Informal motor businesses making progress in development initiative

Forty-two members of the Retail Motor Industry Organisation’s (RMI’s) development association, National African Association of Automobile Service Providers (NAAASP), have completed the Business Communication module of the National Certificate New Venture Creation (Level 2).

Louis van Huyssteen, RMI Training Director, says it has been very exciting to see the Business Development programme underway and to see such enthusiasm from those selected to participate in the Gauteng pilot project.

As part of the programme, the selected businesses have been registered on the New Venture Creation (NCV) L2 and, through an incubator approach with mentors and coaches, will need to complete the required credits to receive a qualification. The first being the Business Communication module, which has been completed. The project will also assist the members with a business plan, funding, training staff, and ensuring the property and business meets all compliance criteria. 

A NAAASP member is typically in business and trading in one or more of the areas of mechanical repairs; motor body repair and spray painting; automotive parts sales and tyre fitment.

“The RMI is working closely with the Small Enterprise Development Agency (SEDA) and Small Enterprise Finance Agency (SEFA) on this project,” says van Huyssteen.


A NAAASP member is typically in business and trading in one or more of the areas of mechanical repairs; motor body repair and spray painting; automotive parts sales and tyre fitment. The learners on the programme work with qualified members already in the mainstream automotive repair and maintenance sector.

The first meeting was held in May at RMI’s national offices. Isaac Boshomane, a long-standing NAAASP informal small enterprise owner, motivated those present at the meeting. He emphasised key areas of the journey which need to be completed in order to be found competent by the programme assessors and moderators at the end of the programme. He included the following: attendance, discipline, interaction with fellow learners, and willingness to share lessons learnt and engage the facilitator and guest lecturers.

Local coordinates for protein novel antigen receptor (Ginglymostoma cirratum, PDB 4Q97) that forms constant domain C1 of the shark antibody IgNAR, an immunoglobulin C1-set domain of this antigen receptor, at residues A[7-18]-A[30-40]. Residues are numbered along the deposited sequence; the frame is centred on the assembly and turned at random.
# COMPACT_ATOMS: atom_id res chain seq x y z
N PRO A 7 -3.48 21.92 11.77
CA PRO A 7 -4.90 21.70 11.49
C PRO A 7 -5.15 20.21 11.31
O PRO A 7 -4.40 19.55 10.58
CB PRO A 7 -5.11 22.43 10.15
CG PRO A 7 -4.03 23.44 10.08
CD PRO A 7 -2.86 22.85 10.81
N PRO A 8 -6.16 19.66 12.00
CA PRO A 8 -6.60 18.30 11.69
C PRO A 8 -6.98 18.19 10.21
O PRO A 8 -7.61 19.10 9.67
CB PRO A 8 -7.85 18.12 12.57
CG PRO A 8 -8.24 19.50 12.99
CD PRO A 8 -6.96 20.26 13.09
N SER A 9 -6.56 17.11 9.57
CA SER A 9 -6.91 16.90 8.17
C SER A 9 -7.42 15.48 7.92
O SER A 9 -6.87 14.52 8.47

“Participants then split into groups and were encouraged to create pledges in support of the programme. The pledges included strong values and promises such as integrity, honesty and transparency, dedication, respecting everyone’s time, and resource sharing,” explains van Huyssteen.

The participants then met again in August to complete the Plan and Prepare Meetings part of the Business Communication module. This covered the ability to demonstrate and have a sound understanding of meeting agenda items. It also included the the purpose and objective of minutes of meetings and how to act as a scribe in meetings. Facilitator, Chuene Johannes Tolo, included four role-play exercises in the meeting agenda.   

“Transformation of the sector is a priority for the RMI,” says Jakkie Olivier, CEO of RMI. “There is so much potential for job creation and new businesses. It is encouraging to see this development initiative underway and already making a difference in the participant’s businesses.”

“The main objectives of the programme are to ensure participants qualify, with the assistance of coaches and mentors. We want to provide support for the advancement of automotive repair and maintenance aftermarket enterprises, more specifically the small and developing black-owned enterprises. We also need to address challenges faced by SMMEs so they can play a meaningful role in the mainstream of the automotive repair and maintenance aftermarket sector,” he concludes.